The "Honoring Our History Tour" is coming to the Fort Douglas Military Museum in Salt Lake City on Saturday. The traveling museum explores the huge scope and individual realities of World War I.
My grandfather, James Thomas Wright, was a World War I draftee -- that's why I was interested enough in the tractor-trailer full of exhibits to step inside.
I was in California last month for my aunt's 100th birthday party, when the "Honoring Our History Tour" was set up in the parking lot of my hotel, The Queen Mary.
The artwork on outside of the rig was well-designed, with a line of soldiers in the foreground, and an aged flag behind. There is a large awning in front of the trailer when it's parked, where visitors can see a short video. The tour is sponsored by Waddell & Reed, but no one degraded the museum experience by asking me if I wanted to know more about the business. There are, however, opportunities to donate money, with funds split between the World War I museum in Kansas City, and the hosting museum.
The inside of the trailer was well-designed, and I was impressed with the quality look of the exhibits.
My biggest tip for visiting the exhibit is to give yourself plenty of time.
Because I was in California for other reasons, and didn't know in advance about the exhibit, I didn't have enough time to truly explore it -- and it does take time because there's a lot to see. A few people stood in front of some exhibits for so long that I finally had to move on without a close-up look or reading the accompanying text.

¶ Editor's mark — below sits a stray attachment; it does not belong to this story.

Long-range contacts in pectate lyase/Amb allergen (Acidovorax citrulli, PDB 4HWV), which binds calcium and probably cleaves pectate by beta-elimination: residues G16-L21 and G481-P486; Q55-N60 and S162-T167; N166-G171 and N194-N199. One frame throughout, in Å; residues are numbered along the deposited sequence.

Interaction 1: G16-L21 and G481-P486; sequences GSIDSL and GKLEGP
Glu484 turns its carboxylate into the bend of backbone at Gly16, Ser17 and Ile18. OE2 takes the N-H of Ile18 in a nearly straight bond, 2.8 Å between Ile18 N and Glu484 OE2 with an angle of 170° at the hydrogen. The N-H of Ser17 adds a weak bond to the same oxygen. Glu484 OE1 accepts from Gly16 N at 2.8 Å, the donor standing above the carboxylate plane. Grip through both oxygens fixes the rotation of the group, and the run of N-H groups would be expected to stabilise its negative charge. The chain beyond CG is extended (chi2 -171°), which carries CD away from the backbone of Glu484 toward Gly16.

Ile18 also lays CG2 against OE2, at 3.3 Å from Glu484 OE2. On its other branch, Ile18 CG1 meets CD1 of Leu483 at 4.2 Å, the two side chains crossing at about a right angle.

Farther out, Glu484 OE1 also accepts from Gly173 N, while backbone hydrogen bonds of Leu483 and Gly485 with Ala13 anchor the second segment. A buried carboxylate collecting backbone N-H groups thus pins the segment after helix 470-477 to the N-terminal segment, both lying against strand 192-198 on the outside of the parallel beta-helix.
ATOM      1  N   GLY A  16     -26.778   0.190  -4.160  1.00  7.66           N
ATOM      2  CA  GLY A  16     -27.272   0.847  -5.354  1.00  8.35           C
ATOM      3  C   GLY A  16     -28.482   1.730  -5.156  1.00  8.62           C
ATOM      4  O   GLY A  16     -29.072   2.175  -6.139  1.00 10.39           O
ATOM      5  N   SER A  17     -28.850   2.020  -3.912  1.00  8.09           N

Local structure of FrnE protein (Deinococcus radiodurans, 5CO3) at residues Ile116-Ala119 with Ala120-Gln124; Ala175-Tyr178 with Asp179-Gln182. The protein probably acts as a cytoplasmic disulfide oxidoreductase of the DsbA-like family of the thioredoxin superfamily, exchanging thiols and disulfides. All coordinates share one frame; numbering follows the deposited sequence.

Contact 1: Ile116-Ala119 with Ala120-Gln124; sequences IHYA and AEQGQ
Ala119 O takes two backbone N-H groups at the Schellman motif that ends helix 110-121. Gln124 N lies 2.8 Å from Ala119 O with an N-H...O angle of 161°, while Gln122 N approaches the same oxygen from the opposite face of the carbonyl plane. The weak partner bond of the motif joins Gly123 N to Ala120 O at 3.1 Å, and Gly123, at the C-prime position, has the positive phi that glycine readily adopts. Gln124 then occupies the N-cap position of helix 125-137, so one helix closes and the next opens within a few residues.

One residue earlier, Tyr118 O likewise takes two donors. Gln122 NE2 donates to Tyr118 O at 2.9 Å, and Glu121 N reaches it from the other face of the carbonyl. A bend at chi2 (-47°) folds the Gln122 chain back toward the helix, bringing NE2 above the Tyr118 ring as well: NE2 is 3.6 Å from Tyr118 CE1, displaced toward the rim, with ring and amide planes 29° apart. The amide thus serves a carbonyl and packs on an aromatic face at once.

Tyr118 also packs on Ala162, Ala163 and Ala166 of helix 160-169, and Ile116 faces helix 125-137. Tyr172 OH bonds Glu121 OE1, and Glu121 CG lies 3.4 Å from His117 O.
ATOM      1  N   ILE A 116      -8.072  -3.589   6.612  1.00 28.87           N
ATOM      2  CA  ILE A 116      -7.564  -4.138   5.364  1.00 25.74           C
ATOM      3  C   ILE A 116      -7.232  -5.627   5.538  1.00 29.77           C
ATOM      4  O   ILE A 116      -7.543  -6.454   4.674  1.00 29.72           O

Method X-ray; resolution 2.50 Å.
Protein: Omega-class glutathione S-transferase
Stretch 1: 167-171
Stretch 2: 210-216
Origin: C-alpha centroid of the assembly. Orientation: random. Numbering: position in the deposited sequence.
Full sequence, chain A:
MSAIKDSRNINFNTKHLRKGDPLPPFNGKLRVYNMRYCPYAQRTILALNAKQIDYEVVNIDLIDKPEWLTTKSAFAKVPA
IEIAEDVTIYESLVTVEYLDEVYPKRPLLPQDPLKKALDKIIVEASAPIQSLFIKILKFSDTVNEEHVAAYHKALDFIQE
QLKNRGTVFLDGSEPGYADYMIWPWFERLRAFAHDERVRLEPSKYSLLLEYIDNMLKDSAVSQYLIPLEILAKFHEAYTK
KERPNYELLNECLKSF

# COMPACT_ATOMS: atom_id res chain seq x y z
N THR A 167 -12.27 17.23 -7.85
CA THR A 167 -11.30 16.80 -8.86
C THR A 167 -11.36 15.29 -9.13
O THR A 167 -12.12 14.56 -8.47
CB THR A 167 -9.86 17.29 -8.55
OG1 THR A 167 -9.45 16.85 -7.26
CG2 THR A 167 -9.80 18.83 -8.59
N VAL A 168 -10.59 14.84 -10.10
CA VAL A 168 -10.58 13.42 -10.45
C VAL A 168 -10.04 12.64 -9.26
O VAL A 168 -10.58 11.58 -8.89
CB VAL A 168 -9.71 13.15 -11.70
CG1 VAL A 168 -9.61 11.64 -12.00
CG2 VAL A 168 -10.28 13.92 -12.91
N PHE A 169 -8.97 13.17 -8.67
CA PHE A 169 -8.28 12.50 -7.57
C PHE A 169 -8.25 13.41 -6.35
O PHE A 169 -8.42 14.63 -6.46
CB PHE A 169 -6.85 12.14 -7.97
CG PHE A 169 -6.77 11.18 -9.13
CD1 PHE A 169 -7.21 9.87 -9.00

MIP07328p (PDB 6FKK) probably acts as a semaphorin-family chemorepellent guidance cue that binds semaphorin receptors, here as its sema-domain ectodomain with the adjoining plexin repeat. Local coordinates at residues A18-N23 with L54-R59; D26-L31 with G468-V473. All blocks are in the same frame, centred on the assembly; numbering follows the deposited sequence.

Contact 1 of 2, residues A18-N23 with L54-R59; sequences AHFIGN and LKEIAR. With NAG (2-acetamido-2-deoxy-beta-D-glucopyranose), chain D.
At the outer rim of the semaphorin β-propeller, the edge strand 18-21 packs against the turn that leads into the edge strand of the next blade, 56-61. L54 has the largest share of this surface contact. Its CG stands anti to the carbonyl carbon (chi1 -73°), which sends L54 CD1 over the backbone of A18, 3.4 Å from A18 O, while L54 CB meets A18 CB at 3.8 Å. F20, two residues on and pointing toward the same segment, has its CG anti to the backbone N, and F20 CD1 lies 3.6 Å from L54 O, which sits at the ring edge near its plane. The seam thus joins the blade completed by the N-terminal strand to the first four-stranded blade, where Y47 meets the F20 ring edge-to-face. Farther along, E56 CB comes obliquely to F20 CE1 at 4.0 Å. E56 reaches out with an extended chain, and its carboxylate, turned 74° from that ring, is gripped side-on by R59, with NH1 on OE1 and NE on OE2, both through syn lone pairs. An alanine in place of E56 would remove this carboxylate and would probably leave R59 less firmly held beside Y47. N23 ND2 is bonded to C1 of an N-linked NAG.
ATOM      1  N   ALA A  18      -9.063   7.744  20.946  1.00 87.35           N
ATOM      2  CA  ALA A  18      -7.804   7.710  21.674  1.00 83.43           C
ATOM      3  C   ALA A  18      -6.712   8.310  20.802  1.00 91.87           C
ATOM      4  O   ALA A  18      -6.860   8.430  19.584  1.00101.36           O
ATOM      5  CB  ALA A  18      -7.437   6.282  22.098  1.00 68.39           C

You also need to allow time to stand in line, because not many people can fit in a trailer at a time. During my visit, there was no line waiting to get in, but I assume that depends on the interest of locals and time of day.
My other tip is that if you're claustrophobic, this may not be the venue for you. Although I do think the designers did a marvelous job of fitting exhibits into the space without making it cramped, it is in a trailer and therefore not as open as a regular museum.
On the other hand, the close quarters may add to your experience in the trench room. In addition to talking about trench warfare, the traveling museum has a section built to look like the high walls of a trench, with wooden frames. The close walls of the trailer, I felt, gave a better feel for the soldiers' experience than a wall in an open museum would have.
My family lucked out. My grandfather was often told he was about to be shipped overseas to fight, but in the end was sent to the East Coast where he served as an M.P. But reading his letters home has made World War I more real to me, and opened my eyes to how it affected individuals and families.
The "Honoring Our History Tour" added to that with a glimpse into the global impact of the conflict.